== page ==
Analysis, meaning and summary of Robert Frost's poem The Wood-Pile

9 Comments

  1. Bob Smith says:

    This is a good poem. People should read this poem because it is good

  2. cameron sam says:

    waste of time worst reading of my life

  3. sly says:

    i think that this poem completes the way Frost apprehends nature, that is as a motherly figure. indeed, the mother gives affection (which is what Frost demonstates in some poems such as ‘Birches’ where the child is learning love and deriving joy from his symbiosis with the natural world); the mother feeds (which is what Frost shows us in ‘After Apple picking’ where he harvests “ten thousand thousand” apples); but the mother also educates, teaches lessons about life. and, this is exactly that role frost is illustrating in ‘ThE Wood-pile’: nature is teaching the speaker a lesson about life, a lesson with a main truth which is mortality. the speaker is sad, bitter, confused in this poem, even though he is in a familiar setting (which is nature) but yet this does not come as a contradiction to Frost’s other poems but rather as a complement to its overall picture of a motherly figure. the greyness of the poem’s atmosphere is due to the fact that the speaker, in this specific episode, is learning an absolute truth from the natural world: the trurh of mortality.
    sly – Tunisia

  4. Victoria says:

    I recently learned about this poem in an American Literature course.

    I agree with the comment about the title being neatly-split. It is basically about our need for order and structure in our world. Nature cannot provide this order to our lives, we can only feel oriented among human structures. In the woods, the narrator is lost wandering among the trees that all look the same – there are no landmarks, except that he knows he is far from home (a human structure). There is an order to the nature that surrounds him (the trees “straight up and down”) and yet he is utterly confused by and lost in it. Even the bird, a sign of life amongst the stillness, is alienating. And then the narrator comes across the wood-pile. It is very well-made, but old and decaying, and about to fall apart. Long after the creator of the pile has left, his work still remains, but yet that is also only temporary. In the context of nature and the world around us, our work and our lives are only temporary.
    The narrator imagines that only someone who enjoyed ordering the world around him could have spent so much effort in creating something without any practical use – the pile is far from any fireplace and is left to merely decay back into the earth where it came from. Thus, to put it more clearly, the narrator imagines the man who created the pile had done so just for the sake of it, to create something familiar in the unfamiliarity of the bleak woods around him. Nature no longer speaks to us. The meaning in the world around him is lost, but what remains and what orients us is structure.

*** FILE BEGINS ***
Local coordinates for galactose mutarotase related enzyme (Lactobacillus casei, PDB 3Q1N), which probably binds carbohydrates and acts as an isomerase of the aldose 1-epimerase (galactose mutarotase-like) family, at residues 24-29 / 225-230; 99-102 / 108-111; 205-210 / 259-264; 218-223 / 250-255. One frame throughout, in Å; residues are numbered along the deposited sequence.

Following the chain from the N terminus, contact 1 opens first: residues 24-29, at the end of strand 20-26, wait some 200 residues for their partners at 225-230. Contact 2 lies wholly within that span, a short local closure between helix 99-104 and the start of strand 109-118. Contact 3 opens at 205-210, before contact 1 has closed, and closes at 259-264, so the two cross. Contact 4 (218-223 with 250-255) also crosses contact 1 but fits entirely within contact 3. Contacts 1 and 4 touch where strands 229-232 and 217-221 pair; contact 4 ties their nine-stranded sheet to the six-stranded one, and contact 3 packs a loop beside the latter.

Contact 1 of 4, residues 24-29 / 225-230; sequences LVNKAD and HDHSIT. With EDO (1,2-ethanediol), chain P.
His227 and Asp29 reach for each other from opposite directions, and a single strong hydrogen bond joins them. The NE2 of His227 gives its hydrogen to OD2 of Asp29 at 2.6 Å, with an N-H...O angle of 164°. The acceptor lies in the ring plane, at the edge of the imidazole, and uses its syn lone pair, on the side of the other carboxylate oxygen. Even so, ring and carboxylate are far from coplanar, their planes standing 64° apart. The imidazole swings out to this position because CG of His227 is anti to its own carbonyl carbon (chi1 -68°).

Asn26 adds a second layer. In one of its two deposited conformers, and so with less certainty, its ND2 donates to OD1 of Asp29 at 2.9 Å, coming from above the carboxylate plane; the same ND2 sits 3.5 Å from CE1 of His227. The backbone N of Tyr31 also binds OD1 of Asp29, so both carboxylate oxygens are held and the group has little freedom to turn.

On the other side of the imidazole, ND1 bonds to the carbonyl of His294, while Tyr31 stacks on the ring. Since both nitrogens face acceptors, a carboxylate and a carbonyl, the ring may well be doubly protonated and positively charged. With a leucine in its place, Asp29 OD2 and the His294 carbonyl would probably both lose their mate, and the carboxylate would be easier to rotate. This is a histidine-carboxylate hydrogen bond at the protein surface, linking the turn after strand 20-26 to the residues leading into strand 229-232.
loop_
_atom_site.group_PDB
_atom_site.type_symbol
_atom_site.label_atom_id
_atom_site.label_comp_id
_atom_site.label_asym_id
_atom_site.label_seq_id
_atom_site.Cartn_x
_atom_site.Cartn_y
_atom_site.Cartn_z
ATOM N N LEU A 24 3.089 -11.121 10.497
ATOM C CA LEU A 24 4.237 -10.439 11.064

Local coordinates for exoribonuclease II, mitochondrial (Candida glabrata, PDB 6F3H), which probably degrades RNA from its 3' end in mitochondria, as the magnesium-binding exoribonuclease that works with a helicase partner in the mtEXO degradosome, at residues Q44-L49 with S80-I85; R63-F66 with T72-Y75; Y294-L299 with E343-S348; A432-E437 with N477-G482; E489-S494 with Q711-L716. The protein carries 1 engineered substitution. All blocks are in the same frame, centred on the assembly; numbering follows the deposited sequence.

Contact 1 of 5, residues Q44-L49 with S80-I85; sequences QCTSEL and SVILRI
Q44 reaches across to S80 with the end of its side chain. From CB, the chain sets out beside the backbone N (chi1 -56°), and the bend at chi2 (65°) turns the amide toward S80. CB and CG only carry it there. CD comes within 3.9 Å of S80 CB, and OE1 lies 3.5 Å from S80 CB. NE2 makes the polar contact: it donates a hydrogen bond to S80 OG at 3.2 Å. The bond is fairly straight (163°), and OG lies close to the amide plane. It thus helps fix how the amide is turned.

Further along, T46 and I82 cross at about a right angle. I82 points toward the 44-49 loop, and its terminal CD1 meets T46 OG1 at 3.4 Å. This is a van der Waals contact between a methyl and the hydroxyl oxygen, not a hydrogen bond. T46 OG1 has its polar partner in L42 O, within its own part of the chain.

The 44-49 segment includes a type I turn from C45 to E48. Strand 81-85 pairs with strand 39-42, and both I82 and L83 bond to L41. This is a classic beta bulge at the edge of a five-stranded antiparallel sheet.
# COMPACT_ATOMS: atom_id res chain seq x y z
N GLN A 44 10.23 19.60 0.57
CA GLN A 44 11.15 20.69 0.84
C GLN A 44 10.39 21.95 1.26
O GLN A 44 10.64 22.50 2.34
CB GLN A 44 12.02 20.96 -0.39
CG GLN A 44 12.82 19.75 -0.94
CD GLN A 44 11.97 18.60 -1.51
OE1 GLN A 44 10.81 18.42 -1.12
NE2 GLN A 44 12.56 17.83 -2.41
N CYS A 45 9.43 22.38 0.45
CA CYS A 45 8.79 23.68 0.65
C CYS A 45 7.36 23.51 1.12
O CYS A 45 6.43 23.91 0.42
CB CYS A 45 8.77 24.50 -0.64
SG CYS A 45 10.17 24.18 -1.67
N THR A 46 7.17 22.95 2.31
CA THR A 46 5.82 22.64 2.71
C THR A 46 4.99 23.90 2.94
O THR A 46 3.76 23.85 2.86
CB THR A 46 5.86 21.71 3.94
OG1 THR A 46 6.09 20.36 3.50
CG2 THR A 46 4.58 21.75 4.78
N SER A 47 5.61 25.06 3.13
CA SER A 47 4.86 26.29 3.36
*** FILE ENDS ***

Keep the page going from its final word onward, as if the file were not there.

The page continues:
This idea of structure left behind when meaning is lost is very prevalent amongst Modernist literature, including Gertrude Stein’s “Tender Buttons”, Wallace Stevens’ “Thirteen Ways of Looking at a Blackbird”, and the art of the time including the Cubism of Pablo Picasso. As much as we like to think of Frost as a folksy American poet, his insight and ideas were actually quite current to his time, even though he held on to traditional subjects and form.

  5. Hellianna says:

    i apologise for the spelling mistakes below ! ! !

    emmmm . . . thanx 4 readin ! ! !

    frost = ginger genius

  6. Hellianna says:

    I think Robert Lee Frost is an under rathed genius ! ! ! each of his many poems suck ass (in a good way) and explore the intensity nof nature and death through isolation and lonliness ! ! !we should be praising Frost instead of rejecting him ! ! ! what give you the right to criticise sum1 with such talent ? ? ?

    Robert Frost shows throgh this poem how man de-appreciates nature. he illustrates through harsh imagery and language how man, forgets and takes advantage of nature by just simpley leaving a pile off wood untouched. Frost wonders y such a thing can be left alone not being usedd but obvioulsy needed.

    this also shows the carelessness of man’s attitude towards nature as he has cut down tree/s in his selfishness as he thought he needed it for fire, but obviously realised he didn’t and left it lying there, forgot about it. this also emphasises man’s greed.

    the bird represents the love that Frost had for each of his dying relatives he lost. he writes that the bird was there, then he went away, even forgot about. this hows me the reader how Frost himself doesnt feel he paid as much attention as he shoyld have to those before he died. it sahows his deep regret and how he tried to forget in the long run, but failed, cou7ldn’t hence why we are reading this poem.

    the bird also represents how man and nature and work along side each other, if not thinking of carelessy, can be at one . . .

    Here, Do U Love It ? ? ?

  7. greg says:

    Frost had to have stumbled upon this piece of ‘handiwork’ himself while exploring. I wonder what’s there now? A parking lot? Football stadium? High school?

  8. Greg says:

    Even the word is neatly split by Frost.
    This poem speaks to the integrity of work. A tribute to a man’s hands, skill with an axe, physical strength and so on.
    The speaker calls the wood-pile “handiwork”. That’s what it is . Art without utility though its original intent was utilitarian the wood-pile now stands as art.

    The poem ends with some darker images – ‘burning of decay.’. the speakers seems unexplainably annoyed with the little bird that joins him.

  9. Stephanie Smith says:

    This poem is alright and at the moment im doing a presentation on it for my english literature class. There is no analysis on the net for it-how poopy!!!

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